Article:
For the past three years, a common recurring theme has seemed to emerge with the Cardinals every summer. Besides crippling heat that is.
Regardless of how he starts out of the gate in the spring, it seems inevitable that Colby Rasmus will eventually fall into a slump, his overbearing father will become involved (even if only on chat boards) and the “dump him or keep him” chatter begins anew. The only variable is how far into the season he’ll make it before it all starts again.
The chatter has heated up over the past few weeks as some fans are convinced it’s time to scrap Rasmus for spare parts even though he’s firmly in the “sell low” zone given a two-month long slump.
Courtesy of the enormous hype that accompanied him to the Majors, many critics forget that Rasmus entered his third season at the ripe age of 24.
Manning centerfield for the Cardinals has been an exclusive club over the last three decades. On any scorecard dated back to 1982 until the day Rasmus took over, there’s a very strong chance you’ll see one of these three names – McGee, Lankford or Edmonds, who collectively played 4,274 games with the Cardinals.
While McGee and Lankford cut their teeth with the home team, Cardinals fans were treated to the best years of Jim Edmonds’ career thanks to the Angels’ decision to send him packing. The same scenario occurred to the detriment of the home team when Whitey Herzog shipped his own young, talented outfielder, Andy Van Slyke, out of town based largely on a lack of patience only to watch him become one of the premier centerfielders in the league during his time in Pittsburgh.
To trade young or to invest long term is ultimately John Mozeliak’s decision, but we took a look at how four notable examples faired as their careers progressed using our favorite stat, Wins Above Replacement (per Baseball-Reference.com, the scale of WAR: 8+ MVP, 5+ A-S, 2+ Strtr, 0-2 Sub, <0 Repl) to offer some perspective:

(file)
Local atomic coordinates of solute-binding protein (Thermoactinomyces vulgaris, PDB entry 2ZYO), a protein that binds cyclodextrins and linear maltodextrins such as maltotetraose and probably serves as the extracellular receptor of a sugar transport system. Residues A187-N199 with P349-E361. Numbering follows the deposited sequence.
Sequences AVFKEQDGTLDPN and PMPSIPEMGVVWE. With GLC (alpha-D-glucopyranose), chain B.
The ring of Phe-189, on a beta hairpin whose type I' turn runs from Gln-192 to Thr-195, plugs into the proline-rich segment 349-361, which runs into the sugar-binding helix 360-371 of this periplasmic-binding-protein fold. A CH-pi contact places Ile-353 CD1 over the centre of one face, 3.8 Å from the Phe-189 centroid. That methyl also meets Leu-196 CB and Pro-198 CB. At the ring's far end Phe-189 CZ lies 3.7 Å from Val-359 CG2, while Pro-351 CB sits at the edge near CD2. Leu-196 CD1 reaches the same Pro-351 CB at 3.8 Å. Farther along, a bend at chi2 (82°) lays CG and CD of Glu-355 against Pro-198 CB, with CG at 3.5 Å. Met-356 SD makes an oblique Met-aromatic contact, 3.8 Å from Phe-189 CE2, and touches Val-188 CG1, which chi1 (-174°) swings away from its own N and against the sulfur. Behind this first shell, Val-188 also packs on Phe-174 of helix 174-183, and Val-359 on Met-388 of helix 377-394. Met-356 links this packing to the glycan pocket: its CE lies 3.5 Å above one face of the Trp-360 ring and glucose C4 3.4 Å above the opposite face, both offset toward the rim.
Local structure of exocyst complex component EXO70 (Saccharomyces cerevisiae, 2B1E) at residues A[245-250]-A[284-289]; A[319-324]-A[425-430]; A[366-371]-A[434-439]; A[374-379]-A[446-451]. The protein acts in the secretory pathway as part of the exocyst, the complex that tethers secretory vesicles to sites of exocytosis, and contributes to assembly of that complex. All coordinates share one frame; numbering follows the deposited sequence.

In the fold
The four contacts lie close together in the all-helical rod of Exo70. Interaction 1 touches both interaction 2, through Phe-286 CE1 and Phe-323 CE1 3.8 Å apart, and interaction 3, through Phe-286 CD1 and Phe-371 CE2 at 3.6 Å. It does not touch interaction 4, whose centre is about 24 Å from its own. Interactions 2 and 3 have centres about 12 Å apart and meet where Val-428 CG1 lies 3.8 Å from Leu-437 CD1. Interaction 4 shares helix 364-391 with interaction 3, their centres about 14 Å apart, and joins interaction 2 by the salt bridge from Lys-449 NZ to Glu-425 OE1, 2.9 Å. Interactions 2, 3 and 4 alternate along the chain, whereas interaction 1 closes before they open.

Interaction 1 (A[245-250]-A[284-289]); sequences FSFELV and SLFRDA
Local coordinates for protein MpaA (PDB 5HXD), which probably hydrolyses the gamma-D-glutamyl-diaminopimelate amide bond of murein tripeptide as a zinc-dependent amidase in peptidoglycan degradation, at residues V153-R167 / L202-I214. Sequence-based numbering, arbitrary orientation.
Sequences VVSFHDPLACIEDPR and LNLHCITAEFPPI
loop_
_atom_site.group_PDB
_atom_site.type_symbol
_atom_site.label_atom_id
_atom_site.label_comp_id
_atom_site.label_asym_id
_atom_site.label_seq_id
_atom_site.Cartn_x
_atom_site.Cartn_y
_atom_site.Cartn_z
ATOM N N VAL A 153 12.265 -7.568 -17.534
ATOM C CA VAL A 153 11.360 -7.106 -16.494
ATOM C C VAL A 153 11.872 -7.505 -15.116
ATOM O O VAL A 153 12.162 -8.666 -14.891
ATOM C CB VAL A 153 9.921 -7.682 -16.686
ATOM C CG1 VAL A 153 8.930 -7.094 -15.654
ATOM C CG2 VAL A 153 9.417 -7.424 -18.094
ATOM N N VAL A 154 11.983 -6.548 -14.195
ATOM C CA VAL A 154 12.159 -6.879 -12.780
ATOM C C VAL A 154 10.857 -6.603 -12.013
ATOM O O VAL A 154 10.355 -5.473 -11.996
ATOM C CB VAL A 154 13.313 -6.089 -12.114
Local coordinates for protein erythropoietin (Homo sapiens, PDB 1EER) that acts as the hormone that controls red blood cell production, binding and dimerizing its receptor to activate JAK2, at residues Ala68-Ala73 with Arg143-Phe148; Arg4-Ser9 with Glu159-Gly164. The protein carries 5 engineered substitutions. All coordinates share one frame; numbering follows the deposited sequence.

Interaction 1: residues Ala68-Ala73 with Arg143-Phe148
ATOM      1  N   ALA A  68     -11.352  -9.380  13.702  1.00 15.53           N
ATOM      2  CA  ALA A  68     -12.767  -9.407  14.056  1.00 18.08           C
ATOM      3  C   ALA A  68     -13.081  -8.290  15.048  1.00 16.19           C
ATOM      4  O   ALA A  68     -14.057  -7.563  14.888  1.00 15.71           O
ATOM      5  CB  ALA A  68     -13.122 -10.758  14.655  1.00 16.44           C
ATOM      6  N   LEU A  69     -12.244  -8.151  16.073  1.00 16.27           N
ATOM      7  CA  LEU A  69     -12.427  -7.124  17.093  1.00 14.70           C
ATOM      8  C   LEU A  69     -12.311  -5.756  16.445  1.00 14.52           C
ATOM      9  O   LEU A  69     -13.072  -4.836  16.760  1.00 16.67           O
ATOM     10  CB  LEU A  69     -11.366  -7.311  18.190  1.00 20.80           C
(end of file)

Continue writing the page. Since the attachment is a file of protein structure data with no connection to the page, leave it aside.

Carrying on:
While their career paths all took different and sometimes dramatic routes, two things were fairly consistent – 1.) at the age of 24, just like expected, their performance was at the low end of its potential and 2.) at the age of 25, they saw a relatively significant spike:
In these cases, all reached their peak at a later age.
Considering we’re only halfway through 2011, Rasmus’ production looks like it will put him on a similar path, or even slightly more encouraging considering his 2010 season was better than any of the others when they were at the same age.
Of course, the only tangible connections between the players on this graph and Colby Rasmus are the uniforms they wore at one point and the positions they played. No one can be sure of what was going through their heads at a young age or how they dealt the pressure of being a Major Leaguer that often saw their names printed next to the word “potential”.
What we do know is that Rasmus has loads of it. And at the age of 24, it’s hard to assume we’ve seen whether it will be met.
If it is, just hope he doesn’t meet it in another city.